Sharing the ride
As with the concept of owning your own home, it’s been traditional to look at a car as another investment. That while depreciation will certainly impact any future sale, the money you get back can then go into your newer, and improved, car.
But this mentality is starting to change as the overall return on investment is not being seen as good enough. Shared mobility (or Mobility-as-a-Service) is becoming an alternative to vehicle ownership. Instead of the ongoing costs of owning a car, convenient short-term access enables people to ‘rent’ the car for a specific length of time (and distance) – so there should be no unused cars. It’s a business model that is increasingly being used by new business start-ups and, as it’s already exceeding US$60 billion in value (in China, Europe, and the US), it’s no surprise that cities are seriously considering shared mobility as an alternative/addition to public transport.
This might be just the beginning. A further extension of shared mobility is CaaS; particularly as more autonomous, self-driving transportation gains popularity.
Car-as-a-Service, as with shared mobility, enables a person to rent a car via an app – but without the need to (be able to) drive the car. Additionally, the car can arrive on its own and can even be used to receive deliveries. The potential is highly flexible, especially because the driving is completely autonomous.
Removing the driver from driving is intended to make vehicles safer, more fuel-efficient, and reduce accidents. For industry use, downtime can be minimized and the range of 24/7 deliveries, increased.
While autonomous (and driver-assisted) cars are already on the roads, testing is ongoing, as are the many discussions around overall safety and practicality. For day-to-day customers, being able to purchase an affordable and realistically self-driving car is still years away, but there is no sign of the industry slowing down. Particularly when it comes to trucks.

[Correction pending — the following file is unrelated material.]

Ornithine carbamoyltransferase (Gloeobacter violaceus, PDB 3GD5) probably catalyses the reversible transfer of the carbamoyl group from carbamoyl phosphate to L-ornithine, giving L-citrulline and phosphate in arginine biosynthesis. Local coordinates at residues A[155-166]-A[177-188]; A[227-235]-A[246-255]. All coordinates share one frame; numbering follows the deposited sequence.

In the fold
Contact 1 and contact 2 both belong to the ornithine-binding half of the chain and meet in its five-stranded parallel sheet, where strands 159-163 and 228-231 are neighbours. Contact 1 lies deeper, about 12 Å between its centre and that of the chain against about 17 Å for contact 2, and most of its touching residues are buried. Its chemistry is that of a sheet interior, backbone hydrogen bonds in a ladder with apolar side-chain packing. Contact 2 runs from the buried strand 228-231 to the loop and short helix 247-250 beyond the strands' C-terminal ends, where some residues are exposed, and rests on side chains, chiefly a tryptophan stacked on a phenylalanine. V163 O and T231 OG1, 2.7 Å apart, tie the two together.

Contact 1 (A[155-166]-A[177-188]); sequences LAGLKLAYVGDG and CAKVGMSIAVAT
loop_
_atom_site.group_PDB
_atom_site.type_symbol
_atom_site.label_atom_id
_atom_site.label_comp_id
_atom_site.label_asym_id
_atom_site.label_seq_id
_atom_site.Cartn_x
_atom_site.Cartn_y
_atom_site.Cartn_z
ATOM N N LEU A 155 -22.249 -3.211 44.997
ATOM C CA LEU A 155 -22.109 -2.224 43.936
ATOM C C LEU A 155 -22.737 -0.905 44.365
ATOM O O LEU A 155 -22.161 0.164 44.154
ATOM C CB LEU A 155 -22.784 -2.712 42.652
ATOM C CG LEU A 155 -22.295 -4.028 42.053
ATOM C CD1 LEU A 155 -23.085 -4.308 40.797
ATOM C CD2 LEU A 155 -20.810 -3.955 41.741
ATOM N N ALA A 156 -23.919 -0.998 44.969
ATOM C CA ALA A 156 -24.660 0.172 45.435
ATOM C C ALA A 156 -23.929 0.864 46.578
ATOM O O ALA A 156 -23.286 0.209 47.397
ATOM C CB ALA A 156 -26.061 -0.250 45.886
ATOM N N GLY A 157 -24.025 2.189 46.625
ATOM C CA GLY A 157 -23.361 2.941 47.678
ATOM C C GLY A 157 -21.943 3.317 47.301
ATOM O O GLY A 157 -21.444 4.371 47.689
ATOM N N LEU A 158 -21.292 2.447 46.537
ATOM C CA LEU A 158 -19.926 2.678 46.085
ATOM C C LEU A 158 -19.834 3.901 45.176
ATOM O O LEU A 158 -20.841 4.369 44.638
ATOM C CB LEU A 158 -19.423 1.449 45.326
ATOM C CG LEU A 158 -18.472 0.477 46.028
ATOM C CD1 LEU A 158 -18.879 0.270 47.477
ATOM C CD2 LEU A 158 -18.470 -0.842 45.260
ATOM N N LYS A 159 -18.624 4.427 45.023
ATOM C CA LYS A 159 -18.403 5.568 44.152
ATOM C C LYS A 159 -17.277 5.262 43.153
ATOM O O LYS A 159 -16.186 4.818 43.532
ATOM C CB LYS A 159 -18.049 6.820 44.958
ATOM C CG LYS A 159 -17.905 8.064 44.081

Self-driving trucks, alone, are projected to reach a global market size of US$1.6 billion by 2025. This is also expected to see a rise in ‘truck platooning’, where multiple trucks are synced together using connective technology and automated systems – resulting in faster reaction times and reduced fuel consumption.
Once they all do become mainstream, it’s clear that they will be filled with digital technologies to keep everything secure and to keep them entertained.
The electric revolution
Latest innovations were traditionally first placed into electric and hybrid cars, from cruise control with automatic distance control to heads-up displays. This is only becoming more so as dashboards become more minimalist but filled with digital solutions. The rise of EV’s comes naturally from concerns over the cost and availability of fossil fuels (plus shortages for additives, such as AdBlue for diesel vehicles) and the health of our environment.
This was summed up in a Forbes article by Thomas Pohl,
“Big and small players in the automotive industry are increasingly feeling the pressure to rethink the way they operate. They must reevaluate everything from the design and engineering stages, through the manufacturing and shipping processes, all the way to how vehicles operate, how they are serviced, and how they are dealt with at the end of the product lifecycle.”
One clear direction for this is the development of electric vehicles.
As they become more widespread, affordable, and able to travel greater distances, adoption is gaining speed. But this is bringing additional challenges, especially regarding the amount of charging stations. With estimates there could be up to 220 million electric cars on the road by 2030, ensuring there are enough (ideally fast charging) public chargers is essential. As are those that are readily accessible at workplaces and in multi-family residences – currently, it’s clear that most EV purchasers live in single-family (detached) houses where they have direct control of the charging station.
As public access continues to grow this will create challenges around e-mobility, especially regarding the digital solutions that track and report on charge status, where charging stations are located, and how much further the EV can travel on any given charge. Ensuring the accuracy of these apps is essential.
Ongoing lockdowns, supply chain shortages, and dropping stock values